Troubleshooting Radiant Heat Systems

June 1, 2003
by Ron Beck Troubleshooting radiant heat can be quite simple or very extensive depending on the system. First, determine what type of radiant system youre

by Ron Beck

Troubleshooting radiant heat can be quite simple or very extensive depending on the system. First, determine what type of radiant system you’re working with: stapled-up, in-slab, various types of gypcrete or lightweight concrete. You must also know the types of floor coverings and how the water temperature and room temperatures are controlled.

While determining this, your greatest challenge will be locating all the supply and return manifolds. Manifolds are usually scattered throughout a building because it’s better to keep them closer to the areas they control rather then in the boiler room.

Now it’s time to determine how much air space the system was designed for. If the owner is complaining of not having enough heat in a given area, the system may not have been designed to provide as warm a temperature as he or she wanted. This normally happens only on a design temperature day.

An important question to ask owners is whether they’ve changed the floor covering. It may be a new home, and the floor covering could have been changed on the plans without the heating contractor being aware of it. If the floor covering was changed, determine by how much using information from Chart 2. You might be able to adjust the water temperature up enough to compensate for the higher R-values. When adjusting the water temperature keep in mind that the floor surface temperature should never exceed 85F, or the manufacturer’s suggested maximum temperature.

Now, check to see if the circulator is working properly. Radiant floor systems are usually designed for a temperature drop through the system of 15F to 30F. You need a way to measure the supply and return temperatures to see if the circulator is moving enough water. Start with a warm system. Don’t perform a temperature check when you first turn the system on.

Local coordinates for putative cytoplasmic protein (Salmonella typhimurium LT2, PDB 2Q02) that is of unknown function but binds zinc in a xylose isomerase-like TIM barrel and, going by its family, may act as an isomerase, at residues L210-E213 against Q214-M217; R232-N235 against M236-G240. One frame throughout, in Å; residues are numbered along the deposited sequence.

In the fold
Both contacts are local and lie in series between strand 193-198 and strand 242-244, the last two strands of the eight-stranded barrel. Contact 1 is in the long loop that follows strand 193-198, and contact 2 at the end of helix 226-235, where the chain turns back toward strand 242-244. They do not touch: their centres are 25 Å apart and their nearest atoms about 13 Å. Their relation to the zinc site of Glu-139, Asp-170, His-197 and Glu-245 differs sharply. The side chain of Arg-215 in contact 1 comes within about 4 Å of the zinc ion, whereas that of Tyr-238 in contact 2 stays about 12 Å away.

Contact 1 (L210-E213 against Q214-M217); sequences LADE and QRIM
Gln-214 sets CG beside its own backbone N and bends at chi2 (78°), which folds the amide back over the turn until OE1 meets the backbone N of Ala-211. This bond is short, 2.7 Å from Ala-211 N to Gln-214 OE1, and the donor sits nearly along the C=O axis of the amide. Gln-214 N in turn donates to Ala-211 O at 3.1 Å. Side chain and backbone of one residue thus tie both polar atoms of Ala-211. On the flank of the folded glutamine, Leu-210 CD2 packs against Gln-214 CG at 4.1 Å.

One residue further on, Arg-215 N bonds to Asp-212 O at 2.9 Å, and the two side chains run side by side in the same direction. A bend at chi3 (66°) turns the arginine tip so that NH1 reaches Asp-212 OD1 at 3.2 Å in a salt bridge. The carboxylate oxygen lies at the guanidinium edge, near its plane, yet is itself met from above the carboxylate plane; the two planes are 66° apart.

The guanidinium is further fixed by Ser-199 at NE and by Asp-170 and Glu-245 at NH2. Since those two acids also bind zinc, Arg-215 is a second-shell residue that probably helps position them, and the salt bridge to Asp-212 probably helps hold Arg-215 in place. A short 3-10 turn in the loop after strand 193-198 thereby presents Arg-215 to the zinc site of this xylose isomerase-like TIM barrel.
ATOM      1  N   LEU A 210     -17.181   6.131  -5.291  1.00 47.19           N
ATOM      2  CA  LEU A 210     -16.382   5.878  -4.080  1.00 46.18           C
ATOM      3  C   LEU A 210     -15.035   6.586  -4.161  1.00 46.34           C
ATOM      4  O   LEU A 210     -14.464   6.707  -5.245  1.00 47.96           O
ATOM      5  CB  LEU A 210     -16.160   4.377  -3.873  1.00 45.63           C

If the temperature drop is too large, the circulator may be undersized, or the zone may not be warmed up yet. The flow restrictors might be closed down too far and the water isn’t moving fast enough through the tubing.

If the temperature drop is too small, the circulator may be oversized. The water and floor may be very close to the same temperature and not transferring much heat. If the room is too cool, check your floor temperature. If it’s less then 85F, you can increase the water temperature.

Another potential problem involves the mixing valve. This valve has three piping ports. The hot port, which is the hot supply water from the boiler; cold port, which is the return pipe from the radiant loop; and the mix port, which is the warm supply pipe to the radiant zone. The valves are adjusted to a design temperature and will automatically adjust hot and cold water to maintain that given temperature in the radiant heat zone.

If a complaint says the floor temperature is too hot or too cold, check the mix temperature and compare it to the setting of the valve. Change the setting and see if the water temperature goes up and down.

If the manufacturer’s installation manual is still on the job site, verify that the mixing valve is set on a number that coincides with the water temperature leaving the mixing valve. If it’s not accurate, most of these valves have a replaceable mechanism. You don’t have to replace the whole valve.